13. POINTS FOR DETERMINATION
After going through the contentions of both the parties, it appears that the question of law has not been formulated but the same is being formulated now for discussion as the revisions can be allowed on the question of law raised. So, in these revisions, the questions of law are formulated as under:
“(1) Whether the ballast or boulder or chips is exigible to tax at the rate of 4% or 12% of the taxable list?
(2) Whether such fresh plea can be raised in the second appeal without the same being raised in the forums below.”
It is not in dispute that the opposite party in STREV No.101 of 2011 is an assessee having undertaken the work of supplying, delivering, stacking and loading of one lakh Cum of machine crushed track ballast to Railways. It is also not in dispute that there was an agreement between the opposite parties and the S.E.Railways for supply and delivery in stacks of machine crushed track ballast and laying the same into both side of track in different locations at Balangir Depot including all costs of materials, loading, unloading, handling, transportation including crossing of Railway lines, if required and royalty, octroi, sales taxes, cess charges and any taxes imposed by the Central/State Government and local bodies on one lakh Cum of loading of ballast supplied into any type of Railway wagons/hoppers with contractor’s own loading arrangements including all lead lift cross of Railway lines. Similarly, it is not in dispute that the opposite party in other revisions have been dealing with ballast or boulder of chips by selling the same to Railway and other private parties.
15. On going through the assessment order, it appears that the Assessing Authority has gone through the deed of agreement executed between the parties and come to a conclusion that the payment received by the dealer is inclusive of charges like cost of materials, loading, unloading, handling, transportation charges, royalty, octroi, sale taxes, cess charges and any other taxes to be imposed by different authorities from time to time and the dealer has not been given any charge/responsibility of spreading machine-crushed track ballast in any place under the S.E.Railway. Accordingly, the Assessing Officer held that the delivery of ballast is purely a sale and not a works contract as pleaded by the petitioner. The Assessing Officer has also found that there was no evidence adduced by the opposite parties to show that there was a express stipulation between the parties that freight and other charges were to be borne by the purchaser and since the opposite party has got received the gross payment which is inclusive of all cost of materials, loading, unloading and transporting including crossing of Railway line, he considered the same amount to be entire sale which is liable to be taxed at the rate of 12% of the taxable list. In other revision cases, the Assessing Authority has taken the rates by assessing of boulder, chips and ballasts and made them exigible to tax at the rate of 12% of the taxable list.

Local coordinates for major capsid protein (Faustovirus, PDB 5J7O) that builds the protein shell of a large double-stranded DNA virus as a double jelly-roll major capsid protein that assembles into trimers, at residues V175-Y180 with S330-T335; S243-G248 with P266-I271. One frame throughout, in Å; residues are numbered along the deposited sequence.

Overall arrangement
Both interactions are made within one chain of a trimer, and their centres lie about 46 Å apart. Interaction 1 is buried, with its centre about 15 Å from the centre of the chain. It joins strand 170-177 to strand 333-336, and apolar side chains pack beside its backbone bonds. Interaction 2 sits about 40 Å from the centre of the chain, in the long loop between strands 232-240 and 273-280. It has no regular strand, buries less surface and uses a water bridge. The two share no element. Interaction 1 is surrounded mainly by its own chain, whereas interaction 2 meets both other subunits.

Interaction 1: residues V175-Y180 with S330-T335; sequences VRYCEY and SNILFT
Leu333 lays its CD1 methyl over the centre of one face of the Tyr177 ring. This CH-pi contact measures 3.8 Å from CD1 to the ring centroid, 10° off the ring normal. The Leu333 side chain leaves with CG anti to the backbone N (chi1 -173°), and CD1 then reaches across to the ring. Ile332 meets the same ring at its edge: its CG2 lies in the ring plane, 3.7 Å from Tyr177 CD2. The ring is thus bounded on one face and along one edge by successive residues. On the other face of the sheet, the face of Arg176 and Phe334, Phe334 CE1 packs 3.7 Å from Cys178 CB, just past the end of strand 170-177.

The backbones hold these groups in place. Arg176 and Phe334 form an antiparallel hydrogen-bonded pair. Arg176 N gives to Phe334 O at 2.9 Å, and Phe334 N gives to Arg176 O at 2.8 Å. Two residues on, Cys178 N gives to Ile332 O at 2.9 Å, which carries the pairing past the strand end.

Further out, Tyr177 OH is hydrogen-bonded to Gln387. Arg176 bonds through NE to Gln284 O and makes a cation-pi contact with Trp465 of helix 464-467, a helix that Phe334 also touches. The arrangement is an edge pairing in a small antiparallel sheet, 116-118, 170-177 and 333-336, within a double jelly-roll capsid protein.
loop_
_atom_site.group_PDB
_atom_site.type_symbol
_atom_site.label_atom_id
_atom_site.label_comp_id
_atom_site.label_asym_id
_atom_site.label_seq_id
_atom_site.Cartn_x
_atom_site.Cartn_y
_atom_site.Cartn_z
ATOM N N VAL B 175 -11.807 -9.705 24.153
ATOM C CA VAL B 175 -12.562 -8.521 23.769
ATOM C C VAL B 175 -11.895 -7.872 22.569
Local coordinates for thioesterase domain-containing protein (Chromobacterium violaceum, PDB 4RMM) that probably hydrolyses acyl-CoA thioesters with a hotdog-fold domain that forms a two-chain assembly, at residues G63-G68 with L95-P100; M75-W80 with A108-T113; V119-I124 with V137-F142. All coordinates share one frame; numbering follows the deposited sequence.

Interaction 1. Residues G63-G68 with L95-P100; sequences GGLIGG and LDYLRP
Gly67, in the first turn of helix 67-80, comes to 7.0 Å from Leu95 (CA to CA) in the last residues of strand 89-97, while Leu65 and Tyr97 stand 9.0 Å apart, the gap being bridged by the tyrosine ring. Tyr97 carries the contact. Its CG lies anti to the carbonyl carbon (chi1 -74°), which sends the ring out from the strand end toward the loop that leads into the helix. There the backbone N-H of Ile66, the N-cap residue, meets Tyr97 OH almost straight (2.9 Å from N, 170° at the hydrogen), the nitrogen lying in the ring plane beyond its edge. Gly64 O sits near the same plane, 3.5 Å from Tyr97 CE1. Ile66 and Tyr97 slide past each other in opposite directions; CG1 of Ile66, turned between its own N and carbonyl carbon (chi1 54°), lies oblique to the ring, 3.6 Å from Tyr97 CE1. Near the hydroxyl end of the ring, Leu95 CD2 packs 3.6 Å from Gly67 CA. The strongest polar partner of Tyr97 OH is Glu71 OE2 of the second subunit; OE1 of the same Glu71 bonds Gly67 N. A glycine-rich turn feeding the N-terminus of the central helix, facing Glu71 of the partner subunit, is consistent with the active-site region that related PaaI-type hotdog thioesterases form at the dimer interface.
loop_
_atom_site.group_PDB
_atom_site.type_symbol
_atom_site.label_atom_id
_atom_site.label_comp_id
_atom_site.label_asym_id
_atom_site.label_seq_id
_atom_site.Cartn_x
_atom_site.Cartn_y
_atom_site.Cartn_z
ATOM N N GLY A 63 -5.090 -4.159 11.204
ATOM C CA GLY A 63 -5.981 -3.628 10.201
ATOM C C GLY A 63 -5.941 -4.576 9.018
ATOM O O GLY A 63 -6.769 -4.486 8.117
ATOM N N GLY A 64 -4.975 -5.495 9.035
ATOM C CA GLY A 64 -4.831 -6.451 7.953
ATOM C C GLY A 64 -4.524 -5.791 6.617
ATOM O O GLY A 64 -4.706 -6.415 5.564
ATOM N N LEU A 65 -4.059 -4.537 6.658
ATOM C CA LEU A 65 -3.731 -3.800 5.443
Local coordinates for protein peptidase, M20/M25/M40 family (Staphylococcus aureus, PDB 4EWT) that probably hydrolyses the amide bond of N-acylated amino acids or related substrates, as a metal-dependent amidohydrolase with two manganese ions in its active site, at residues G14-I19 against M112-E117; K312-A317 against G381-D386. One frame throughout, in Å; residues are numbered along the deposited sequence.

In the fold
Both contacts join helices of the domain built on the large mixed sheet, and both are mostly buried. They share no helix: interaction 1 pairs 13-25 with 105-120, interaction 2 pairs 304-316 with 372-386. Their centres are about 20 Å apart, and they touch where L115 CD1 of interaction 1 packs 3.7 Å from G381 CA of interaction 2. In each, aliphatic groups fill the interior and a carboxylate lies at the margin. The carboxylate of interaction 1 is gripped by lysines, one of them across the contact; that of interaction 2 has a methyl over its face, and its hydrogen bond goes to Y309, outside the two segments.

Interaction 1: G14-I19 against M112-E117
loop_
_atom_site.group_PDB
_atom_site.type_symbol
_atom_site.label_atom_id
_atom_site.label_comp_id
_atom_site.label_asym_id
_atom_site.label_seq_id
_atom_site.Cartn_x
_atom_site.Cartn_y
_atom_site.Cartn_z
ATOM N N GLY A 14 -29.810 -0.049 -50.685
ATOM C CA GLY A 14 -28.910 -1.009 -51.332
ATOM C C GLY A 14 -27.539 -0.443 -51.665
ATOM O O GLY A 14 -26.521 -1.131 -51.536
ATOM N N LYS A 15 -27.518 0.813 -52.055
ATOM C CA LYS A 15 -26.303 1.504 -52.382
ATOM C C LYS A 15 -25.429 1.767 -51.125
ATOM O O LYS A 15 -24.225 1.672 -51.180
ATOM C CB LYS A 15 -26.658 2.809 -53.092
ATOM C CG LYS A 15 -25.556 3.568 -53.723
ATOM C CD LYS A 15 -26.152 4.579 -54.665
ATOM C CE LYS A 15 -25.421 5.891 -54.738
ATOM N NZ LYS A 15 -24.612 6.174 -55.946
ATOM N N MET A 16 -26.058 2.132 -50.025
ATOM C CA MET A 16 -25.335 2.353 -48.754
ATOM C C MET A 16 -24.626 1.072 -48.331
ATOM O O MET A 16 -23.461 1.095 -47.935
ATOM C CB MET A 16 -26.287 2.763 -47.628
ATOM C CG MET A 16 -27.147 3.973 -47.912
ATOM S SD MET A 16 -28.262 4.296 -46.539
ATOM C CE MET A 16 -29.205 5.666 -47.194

16. The First Appellate Authority in STREV No.101/2011, after hearing both parties, came to the conclusion that the contract between the parties should be interpreted whether it is a sale of good or for work or labour basically. According to him, to constitute sale, there must be an agreement express or implied relating to sale of goods and completion of the agreement by passing of title in the very goods contracted to be sold. He has referred to the tender schedule, which is reproduced as under:
“SOUTH EASTERN RAILWAY
SCHEDULE OF RATES AND QUANTITIES
– 13 –
|(East No.(1)33/SBP/97), (2) 34/SBP/97 (3) 35/SBP/96 (4) 34/SBP/96 (5)
30/SBP/97, (6) 35/SBP/97
|Sl. No||Description of work||Approximate Qnty.||Rate accepted both in Figures & in words|
|Supply and delivery in stacks of machine crushed track ballast and laying the same into both side of track in different locations. (as per RDSO’s specifications Jan-99) at Balangir Depot including all costs of materials loading, unloading, handling, transportation including crossing of Railway lines if required and royalty, actroi,
sales taxes, cess charges and any other taxes imposed by Central/State Govt. and local bodies including all other
incidental charges with all lead, lift, etc. complete as per the directions of the Engineer-in-charge of the work.
(Rupees five hundred & sixty seven only) per cum.
|Loading of ballast, supplied Wagons/hoppers with vide Srl. No.1 above into any type of Railway contractor/s own loading arrangements including all lead lift crossing of Railway lines etc. complete as per the directions of the Engineer-in-charge of the work.||1,00,000 cum||Rs.54/- (Rupees fifty four only) per cum.|
Schedule of rates & conditions accepted for the work of “Supply, delivery, stacking and loading of 1,00,000 cum of machine crushed track ballast (as per RDSO’s specifications-January-99) of BALANGIR DEPOT in Sambalpur Division”.
NOTE.1. The entire work is to be completed within a period of 24 (twenty four months from the date of issue of acceptance letter as per the under mentioned programme.
2. The contractor will be required to strictly adhered to “QUARTERLY SCHEDULE OF SUPPLY” failing which the penalty as per clause-09 of
“Special condition for supply and loading of ballast Annexure-IV” shall be recovered. The “QUARTERLY SCHEDULE OF SUPPLY” is indicated below:-
|1st Quarter||10,000 cum||5th quarter||15,000 cum|
|2nd Quarter||10,000 cum||6th quarter||15,000 cum|
|3rd Quarter||15,000 cum||7th quarter||15,000 cum|
|4th Quarter||15,000 cum||8th quarter||05,000 cum|
Total = 1,00,000 cum